Results Are Easily Manipulated
In recent years I have started following discussions on placebo effects. I have reached the conclusion that the placebo effect of a study is nothing other than an indicator for the regulatory abilities—or let’s call it self healing powers—of patients in any given study cohort. If different studies show placebo effects ranging from 7–49% this may not be exclusively due to regression to the mean and spontaneous resolution. Furthermore, it may indicate that different numbers of patients with normal regulatory capacities were included in the placebo groups.
The authors assume that placebo effects account for almost the totality of effects in alternative and complementary medicine and ask whether targeted administration of a placebo constitutes deception. Simultaneously they recommend that the placebo effect should be consciously exploited as an important ingredient in orthodox medicine where genuine medications are used. I wish to ask the authors why they advocate using placebos in orthodox medicine while dismissing their use in complementary medicine?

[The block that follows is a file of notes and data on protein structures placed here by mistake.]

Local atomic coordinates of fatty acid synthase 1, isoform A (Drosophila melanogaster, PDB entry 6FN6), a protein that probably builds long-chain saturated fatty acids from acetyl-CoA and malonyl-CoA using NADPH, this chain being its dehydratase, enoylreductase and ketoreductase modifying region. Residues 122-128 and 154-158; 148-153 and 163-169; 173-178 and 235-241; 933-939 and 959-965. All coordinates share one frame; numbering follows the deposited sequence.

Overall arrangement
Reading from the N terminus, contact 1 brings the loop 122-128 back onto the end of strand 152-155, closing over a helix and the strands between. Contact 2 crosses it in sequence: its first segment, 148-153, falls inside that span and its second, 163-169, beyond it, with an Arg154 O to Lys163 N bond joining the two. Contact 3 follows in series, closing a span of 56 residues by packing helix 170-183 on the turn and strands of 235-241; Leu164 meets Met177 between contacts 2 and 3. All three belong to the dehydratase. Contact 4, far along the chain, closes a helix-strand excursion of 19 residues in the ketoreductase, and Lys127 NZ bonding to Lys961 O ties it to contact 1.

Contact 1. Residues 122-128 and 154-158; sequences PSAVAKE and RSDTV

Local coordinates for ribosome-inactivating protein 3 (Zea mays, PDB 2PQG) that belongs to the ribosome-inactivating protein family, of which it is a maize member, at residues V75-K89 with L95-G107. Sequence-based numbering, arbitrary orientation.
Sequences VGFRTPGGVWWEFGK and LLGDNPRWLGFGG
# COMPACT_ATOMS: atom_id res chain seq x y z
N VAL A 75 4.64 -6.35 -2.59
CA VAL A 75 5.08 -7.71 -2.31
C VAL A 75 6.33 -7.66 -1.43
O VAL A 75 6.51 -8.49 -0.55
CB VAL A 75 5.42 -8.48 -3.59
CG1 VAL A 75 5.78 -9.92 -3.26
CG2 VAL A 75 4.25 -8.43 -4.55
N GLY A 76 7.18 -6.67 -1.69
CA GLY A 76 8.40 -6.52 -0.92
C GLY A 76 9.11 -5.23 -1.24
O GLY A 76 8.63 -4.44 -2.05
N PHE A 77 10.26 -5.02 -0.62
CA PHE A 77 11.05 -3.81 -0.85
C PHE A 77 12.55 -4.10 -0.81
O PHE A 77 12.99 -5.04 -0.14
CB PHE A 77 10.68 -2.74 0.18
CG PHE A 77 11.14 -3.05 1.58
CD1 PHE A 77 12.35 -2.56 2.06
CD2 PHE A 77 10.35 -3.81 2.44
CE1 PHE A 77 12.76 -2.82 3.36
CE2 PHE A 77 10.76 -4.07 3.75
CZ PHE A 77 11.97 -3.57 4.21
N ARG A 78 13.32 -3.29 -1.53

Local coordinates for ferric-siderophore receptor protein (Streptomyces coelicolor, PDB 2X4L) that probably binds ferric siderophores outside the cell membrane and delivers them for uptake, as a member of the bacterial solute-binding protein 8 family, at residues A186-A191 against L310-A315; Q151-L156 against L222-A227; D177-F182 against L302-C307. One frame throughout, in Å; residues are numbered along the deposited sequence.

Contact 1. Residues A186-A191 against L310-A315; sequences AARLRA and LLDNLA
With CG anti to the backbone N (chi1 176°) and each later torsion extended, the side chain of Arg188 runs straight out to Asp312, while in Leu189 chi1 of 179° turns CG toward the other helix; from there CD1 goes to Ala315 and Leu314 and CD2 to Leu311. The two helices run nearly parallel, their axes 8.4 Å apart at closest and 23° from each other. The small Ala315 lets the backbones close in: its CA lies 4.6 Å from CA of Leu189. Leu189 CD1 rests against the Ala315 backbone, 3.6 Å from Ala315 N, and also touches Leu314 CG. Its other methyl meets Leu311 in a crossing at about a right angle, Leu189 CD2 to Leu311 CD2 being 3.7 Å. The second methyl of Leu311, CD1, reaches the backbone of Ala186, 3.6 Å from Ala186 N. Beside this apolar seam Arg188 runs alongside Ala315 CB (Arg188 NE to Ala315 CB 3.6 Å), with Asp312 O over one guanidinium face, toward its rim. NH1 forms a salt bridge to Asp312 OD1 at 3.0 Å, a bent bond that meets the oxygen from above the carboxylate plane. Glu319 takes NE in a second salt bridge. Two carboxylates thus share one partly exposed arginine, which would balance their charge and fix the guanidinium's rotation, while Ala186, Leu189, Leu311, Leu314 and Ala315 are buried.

I believe that the intentional exploitation of a placebo effect entails a risk of laying trial results open to manipulation—for example, in a clinical phase III study. Similarly, the intentional use of placebos by alternative practitioners should not be approved. However, would they devote themselves to gain comprehensive additional qualifications and studying the ample literature if they suspected they were working with placebos? Thus far, no “curabo” [I will cure] effect has been shown. A substance is not a placebo simply because we don’t understand its mechanism of action.
Dr. med. Petra Reimann
13465 Berlin, Germany
|1.||Breidert M, Hofbauer K: Placebo: Missunderstandings and prejudices [Placebo: Missverständnisse und Vorurteile]. Dtsch Arztebl Int 2009; 106(46): 751–5. VOLLTEXT|